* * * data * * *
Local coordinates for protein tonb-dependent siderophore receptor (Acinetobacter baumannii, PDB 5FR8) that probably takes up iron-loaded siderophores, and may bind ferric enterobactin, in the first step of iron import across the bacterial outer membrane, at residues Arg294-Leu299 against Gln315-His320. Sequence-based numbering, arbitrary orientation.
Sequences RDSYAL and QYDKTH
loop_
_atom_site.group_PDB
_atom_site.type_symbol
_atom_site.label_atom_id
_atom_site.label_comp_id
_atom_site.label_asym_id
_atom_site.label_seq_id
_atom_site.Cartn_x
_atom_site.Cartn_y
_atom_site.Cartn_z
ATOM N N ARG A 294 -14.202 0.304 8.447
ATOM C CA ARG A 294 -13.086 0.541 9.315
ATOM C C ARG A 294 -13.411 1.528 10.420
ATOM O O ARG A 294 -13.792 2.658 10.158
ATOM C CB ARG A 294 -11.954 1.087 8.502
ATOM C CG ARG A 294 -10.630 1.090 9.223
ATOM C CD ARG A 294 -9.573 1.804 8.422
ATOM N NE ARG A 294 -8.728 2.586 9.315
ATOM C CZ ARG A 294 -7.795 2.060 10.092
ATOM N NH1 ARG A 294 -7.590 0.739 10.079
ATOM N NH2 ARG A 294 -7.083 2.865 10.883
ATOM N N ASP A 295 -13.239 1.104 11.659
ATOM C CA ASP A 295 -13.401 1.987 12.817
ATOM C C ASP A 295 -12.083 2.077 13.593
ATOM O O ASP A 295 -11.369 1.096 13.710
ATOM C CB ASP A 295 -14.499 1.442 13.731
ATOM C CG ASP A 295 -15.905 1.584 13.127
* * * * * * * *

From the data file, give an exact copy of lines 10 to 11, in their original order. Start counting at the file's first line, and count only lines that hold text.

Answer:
_atom_site.Cartn_x
_atom_site.Cartn_y